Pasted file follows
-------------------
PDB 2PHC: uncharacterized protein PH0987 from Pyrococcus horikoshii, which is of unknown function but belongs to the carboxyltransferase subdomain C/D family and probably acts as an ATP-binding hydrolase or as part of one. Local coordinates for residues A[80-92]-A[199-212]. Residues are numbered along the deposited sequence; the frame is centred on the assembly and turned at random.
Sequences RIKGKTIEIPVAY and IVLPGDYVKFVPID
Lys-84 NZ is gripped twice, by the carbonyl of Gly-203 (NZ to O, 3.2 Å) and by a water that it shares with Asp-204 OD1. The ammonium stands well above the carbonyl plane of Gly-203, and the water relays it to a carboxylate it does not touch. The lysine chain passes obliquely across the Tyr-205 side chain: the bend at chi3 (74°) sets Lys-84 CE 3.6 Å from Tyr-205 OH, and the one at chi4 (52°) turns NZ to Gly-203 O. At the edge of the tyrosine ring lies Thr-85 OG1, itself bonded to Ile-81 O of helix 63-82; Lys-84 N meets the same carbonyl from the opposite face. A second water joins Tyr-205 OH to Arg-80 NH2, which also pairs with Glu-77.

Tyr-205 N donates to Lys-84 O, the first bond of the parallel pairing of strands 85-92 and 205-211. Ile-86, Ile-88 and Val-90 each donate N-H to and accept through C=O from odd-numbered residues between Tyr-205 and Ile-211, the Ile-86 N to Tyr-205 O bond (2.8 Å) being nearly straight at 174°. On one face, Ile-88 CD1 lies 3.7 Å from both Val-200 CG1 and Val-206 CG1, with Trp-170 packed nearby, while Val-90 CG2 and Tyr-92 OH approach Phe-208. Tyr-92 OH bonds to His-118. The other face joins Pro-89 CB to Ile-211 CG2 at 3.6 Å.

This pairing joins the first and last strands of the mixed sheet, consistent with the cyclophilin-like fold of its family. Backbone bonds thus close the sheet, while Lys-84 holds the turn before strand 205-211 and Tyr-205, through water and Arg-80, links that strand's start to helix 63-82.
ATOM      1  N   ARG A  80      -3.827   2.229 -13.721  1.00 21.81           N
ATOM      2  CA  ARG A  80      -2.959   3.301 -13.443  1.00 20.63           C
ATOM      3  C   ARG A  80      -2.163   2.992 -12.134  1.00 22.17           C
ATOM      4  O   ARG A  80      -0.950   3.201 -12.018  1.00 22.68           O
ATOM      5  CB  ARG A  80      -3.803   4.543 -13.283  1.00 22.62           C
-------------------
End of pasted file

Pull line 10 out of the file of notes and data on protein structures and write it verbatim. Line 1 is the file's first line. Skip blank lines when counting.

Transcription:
ATOM      5  CB  ARG A  80      -3.803   4.543 -13.283  1.00 22.62           C